Effects of antibiotic sulfonamides on soil microbial population and respiration in rhizospheric soil of wheat

Effects of antibiotic sulfonamides on soil microbial population and respiration in rhizospheric soil of wheat

A group from Molecular Plant Physiology, Institute of Botany, University of the Punjab, Lahore, Pakistan, etc. has reported about the effects of sulfonamides on soil microbial population and respiration in rhizospheric soil of wheat.
https://journals.plos.org/plosone/article?id=10.1371/journal.pone.0264476

Sulfonamide is widely used in livestock farming and has been used to treat a variety of bacterial diseases. Due to poor management, they are excreted into the soil after treatments and these are extremely hazardous. Sulfonamides may impair the growth of plants, leaves, and roots at concentrations of several hundred mg/L. Accumulations of different antibiotics, including sulfonamides harmed the function and activity of microorganism and reduce soil enzymatic activity. Antibiotics in soil can bring constant changes in organisms and plants and exert harmful impacts on soil microbes.

This study was conducted to infer impact of four newly synthesized sulfonamides on isolated native strains from rhizosphere of wheat cultivar ‘Chakwal-50’. Furthermore, present research focused on the susceptibility of soil microbes and microbial respiration in the rhizospheric soil of wheat.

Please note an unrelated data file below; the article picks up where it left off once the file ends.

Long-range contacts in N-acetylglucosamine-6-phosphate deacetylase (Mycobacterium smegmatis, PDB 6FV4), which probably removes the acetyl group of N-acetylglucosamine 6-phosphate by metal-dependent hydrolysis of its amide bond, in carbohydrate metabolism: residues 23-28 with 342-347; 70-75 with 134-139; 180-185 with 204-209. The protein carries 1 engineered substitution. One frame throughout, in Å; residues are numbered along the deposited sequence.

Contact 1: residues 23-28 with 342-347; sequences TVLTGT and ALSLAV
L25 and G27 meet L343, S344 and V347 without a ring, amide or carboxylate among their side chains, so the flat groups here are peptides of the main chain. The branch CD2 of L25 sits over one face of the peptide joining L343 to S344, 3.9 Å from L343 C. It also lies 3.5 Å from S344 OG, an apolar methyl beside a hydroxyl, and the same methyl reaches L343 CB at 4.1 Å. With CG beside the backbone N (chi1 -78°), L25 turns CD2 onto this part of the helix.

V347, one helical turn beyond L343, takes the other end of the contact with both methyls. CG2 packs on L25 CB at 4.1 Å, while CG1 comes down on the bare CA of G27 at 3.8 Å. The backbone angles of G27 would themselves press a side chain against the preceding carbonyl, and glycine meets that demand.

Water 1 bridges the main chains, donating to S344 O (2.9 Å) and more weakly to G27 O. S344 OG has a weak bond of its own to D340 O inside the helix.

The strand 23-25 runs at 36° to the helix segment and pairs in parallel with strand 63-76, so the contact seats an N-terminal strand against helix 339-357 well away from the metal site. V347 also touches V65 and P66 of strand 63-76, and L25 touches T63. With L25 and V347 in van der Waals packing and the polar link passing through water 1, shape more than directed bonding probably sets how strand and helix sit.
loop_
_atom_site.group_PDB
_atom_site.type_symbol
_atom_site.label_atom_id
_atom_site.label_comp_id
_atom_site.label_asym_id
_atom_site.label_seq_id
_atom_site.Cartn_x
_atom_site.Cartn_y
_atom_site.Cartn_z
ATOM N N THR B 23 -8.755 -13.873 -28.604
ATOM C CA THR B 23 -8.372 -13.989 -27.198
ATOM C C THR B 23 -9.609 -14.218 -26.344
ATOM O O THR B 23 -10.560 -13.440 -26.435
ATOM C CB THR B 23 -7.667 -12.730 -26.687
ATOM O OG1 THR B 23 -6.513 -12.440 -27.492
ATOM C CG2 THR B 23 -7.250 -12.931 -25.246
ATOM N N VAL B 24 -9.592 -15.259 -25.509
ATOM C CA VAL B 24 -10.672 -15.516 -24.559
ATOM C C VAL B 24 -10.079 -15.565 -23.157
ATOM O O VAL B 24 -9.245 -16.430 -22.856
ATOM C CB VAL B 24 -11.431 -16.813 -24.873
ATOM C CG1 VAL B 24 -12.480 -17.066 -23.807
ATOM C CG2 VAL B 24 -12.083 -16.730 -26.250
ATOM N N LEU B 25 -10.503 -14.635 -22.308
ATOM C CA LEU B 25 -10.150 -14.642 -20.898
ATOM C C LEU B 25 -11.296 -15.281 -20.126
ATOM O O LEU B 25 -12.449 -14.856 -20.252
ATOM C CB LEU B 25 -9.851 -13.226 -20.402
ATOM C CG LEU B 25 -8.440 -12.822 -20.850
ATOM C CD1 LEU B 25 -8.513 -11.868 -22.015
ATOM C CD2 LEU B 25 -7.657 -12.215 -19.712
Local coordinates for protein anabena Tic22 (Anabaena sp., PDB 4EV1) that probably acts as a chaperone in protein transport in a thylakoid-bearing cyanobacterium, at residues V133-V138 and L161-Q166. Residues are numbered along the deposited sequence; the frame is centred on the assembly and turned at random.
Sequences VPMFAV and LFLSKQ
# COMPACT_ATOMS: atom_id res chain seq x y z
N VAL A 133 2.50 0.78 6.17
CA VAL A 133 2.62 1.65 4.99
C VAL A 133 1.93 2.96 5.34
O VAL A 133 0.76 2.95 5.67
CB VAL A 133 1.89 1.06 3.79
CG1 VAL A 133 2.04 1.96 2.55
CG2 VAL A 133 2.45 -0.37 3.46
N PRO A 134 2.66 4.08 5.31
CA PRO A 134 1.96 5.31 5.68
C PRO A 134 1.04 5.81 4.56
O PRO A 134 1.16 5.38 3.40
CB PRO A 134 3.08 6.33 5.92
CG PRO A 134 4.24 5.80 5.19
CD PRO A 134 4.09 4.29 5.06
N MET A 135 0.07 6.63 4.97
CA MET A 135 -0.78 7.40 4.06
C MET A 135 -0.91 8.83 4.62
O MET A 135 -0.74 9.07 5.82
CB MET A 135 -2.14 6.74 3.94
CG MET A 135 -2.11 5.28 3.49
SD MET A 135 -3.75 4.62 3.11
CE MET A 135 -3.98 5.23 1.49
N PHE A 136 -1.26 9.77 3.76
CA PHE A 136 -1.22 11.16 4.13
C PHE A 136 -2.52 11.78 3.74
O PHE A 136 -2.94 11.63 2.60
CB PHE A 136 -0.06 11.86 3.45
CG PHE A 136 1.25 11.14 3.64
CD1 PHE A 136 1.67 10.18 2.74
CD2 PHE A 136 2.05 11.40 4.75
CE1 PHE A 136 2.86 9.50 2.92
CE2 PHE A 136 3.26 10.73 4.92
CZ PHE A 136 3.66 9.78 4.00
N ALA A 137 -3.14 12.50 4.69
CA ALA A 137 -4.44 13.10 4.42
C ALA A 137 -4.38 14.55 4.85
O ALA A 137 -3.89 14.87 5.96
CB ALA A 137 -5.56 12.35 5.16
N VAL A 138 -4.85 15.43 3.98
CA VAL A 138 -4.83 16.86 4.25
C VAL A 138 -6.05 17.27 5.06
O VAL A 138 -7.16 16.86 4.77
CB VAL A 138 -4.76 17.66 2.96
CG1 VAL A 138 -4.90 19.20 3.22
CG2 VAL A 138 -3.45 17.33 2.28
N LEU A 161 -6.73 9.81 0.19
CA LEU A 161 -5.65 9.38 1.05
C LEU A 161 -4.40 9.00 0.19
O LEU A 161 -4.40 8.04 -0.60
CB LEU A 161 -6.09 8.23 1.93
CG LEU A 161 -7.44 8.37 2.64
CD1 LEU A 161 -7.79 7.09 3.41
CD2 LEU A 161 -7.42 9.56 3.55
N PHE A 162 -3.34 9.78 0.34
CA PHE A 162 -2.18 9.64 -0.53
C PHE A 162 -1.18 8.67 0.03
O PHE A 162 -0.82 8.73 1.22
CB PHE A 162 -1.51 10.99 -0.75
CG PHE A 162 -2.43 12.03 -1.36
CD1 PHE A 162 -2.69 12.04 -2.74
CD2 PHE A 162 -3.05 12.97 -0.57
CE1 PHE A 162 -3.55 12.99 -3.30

Sulfonamides: 2-(phenylsulfonyl) hydrazine carbothioamide (TSBS-1), N, 2-bis phenyl hydrazine carbothioamide (TSBS-2), aminocarbonyl benzene sulfonamide (UBS-1), and N, N’-carbonyl dibenzene sulfonamide (UBS-2) were applied on five isolated bacterial strains, i.e., AC (Actinobacter spp), RS-3a (Bacillus spp.), RS-7a (Bacillus subtilis), RS-4a (Enterobacter spp.) and RS-5a (Enterobacter spp.) isolated from the wheat rhizosphere. All sulfonamide derivatives exhibited antibacterial activity against tested bacterial strains, except for TSBS-1. In comparison of all sulfonamide derivatives, UBS-1 exhibited the highest inhibition zone (11.47 ± 0.90 mm) against RS-4a at the highest concentration (4 mg/ml).

numbers in the figure are UBS-1 concentrations (mg/mL)

Thus, sulfonamides have a negative influence on the soil microbiome, and some soil microorganisms that are unable to resist such stressors, so it is difficult to retain soil fertility and plant development as well. Soil microbial respiration changes mediated by sulfonamides were dependent on length of exposure and concentration. It is needed that antibiotics should be carefully watched and their impact on plant growth should be tested in the future studies.

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